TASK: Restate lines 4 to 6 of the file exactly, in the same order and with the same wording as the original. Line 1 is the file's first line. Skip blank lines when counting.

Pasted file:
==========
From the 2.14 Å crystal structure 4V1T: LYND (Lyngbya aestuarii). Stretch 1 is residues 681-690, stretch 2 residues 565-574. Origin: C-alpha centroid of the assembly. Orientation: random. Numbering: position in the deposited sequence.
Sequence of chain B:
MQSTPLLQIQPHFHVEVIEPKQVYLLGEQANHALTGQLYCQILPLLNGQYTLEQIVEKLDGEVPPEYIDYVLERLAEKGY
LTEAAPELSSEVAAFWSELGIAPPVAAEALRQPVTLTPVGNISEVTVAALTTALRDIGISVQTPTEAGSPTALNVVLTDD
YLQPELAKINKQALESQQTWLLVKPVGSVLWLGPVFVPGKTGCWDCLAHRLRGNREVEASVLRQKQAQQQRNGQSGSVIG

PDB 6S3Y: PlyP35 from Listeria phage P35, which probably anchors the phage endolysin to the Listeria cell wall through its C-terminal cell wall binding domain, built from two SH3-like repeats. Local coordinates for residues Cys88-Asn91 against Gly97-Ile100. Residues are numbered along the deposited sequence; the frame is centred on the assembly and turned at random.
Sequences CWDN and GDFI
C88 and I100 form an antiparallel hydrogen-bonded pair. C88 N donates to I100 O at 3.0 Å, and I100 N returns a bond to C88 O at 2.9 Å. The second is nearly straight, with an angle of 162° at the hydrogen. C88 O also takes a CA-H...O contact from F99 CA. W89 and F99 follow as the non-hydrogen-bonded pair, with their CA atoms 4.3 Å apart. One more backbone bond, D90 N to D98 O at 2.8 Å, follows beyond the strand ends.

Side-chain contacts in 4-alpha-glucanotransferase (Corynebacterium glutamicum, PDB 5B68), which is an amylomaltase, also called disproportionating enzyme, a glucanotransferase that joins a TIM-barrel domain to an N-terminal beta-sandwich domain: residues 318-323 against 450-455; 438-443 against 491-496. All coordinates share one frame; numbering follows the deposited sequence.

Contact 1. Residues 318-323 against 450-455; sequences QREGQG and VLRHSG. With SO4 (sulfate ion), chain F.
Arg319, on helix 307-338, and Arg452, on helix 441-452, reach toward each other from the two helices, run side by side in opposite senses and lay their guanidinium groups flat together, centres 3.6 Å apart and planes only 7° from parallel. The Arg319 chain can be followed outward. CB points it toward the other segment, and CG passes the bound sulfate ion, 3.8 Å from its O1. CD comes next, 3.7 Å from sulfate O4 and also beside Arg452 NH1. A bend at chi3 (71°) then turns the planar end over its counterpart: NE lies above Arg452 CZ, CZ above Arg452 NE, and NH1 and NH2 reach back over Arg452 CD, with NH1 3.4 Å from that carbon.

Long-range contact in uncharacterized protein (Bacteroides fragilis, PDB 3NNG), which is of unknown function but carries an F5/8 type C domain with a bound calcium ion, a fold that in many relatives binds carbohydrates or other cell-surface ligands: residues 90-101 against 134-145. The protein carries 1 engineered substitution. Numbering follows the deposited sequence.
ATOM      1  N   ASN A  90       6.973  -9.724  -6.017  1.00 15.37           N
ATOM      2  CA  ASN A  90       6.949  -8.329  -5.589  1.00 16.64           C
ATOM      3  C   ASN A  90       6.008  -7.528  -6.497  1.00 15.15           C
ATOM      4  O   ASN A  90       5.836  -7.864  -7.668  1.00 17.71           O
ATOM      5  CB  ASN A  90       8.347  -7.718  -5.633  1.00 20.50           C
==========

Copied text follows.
LTEAAPELSSEVAAFWSELGIAPPVAAEALRQPVTLTPVGNISEVTVAALTTALRDIGISVQTPTEAGSPTALNVVLTDD
YLQPELAKINKQALESQQTWLLVKPVGSVLWLGPVFVPGKTGCWDCLAHRLRGNREVEASVLRQKQAQQQRNGQSGSVIG

PDB 6S3Y: PlyP35 from Listeria phage P35, which probably anchors the phage endolysin to the Listeria cell wall through its C-terminal cell wall binding domain, built from two SH3-like repeats. Local coordinates for residues Cys88-Asn91 against Gly97-Ile100. Residues are numbered along the deposited sequence; the frame is centred on the assembly and turned at random.